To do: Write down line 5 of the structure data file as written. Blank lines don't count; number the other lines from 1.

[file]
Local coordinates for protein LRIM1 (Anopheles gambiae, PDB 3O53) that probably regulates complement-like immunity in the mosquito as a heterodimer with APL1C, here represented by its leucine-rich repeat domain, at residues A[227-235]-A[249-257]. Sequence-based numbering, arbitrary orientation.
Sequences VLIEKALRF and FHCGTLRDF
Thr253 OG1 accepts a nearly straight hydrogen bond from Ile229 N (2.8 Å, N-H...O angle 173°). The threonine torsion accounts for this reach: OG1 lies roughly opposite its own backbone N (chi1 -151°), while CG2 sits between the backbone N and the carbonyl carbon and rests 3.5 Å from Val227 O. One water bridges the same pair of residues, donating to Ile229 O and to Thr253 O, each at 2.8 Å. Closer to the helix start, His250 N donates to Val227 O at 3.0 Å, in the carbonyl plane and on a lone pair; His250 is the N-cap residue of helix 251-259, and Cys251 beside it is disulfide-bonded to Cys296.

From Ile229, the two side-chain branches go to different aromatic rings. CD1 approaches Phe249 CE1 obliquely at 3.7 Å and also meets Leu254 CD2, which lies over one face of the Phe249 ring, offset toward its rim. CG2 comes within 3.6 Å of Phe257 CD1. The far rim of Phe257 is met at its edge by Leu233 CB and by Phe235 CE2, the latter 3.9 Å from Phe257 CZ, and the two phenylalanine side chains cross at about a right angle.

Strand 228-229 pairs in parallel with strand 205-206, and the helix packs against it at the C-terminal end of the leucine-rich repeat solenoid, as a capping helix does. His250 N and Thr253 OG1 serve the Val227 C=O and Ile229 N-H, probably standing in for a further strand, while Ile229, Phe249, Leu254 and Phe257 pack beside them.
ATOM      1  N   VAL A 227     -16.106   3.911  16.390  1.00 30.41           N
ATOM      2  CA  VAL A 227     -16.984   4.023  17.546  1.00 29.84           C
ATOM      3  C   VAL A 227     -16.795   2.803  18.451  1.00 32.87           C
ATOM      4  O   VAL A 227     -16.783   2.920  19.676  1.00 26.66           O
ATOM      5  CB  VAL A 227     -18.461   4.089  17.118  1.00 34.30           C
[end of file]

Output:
Strand 228-229 pairs in parallel with strand 205-206, and the helix packs against it at the C-terminal end of the leucine-rich repeat solenoid, as a capping helix does. His250 N and Thr253 OG1 serve the Val227 C=O and Ile229 N-H, probably standing in for a further strand, while Ile229, Phe249, Leu254 and Phe257 pack beside them.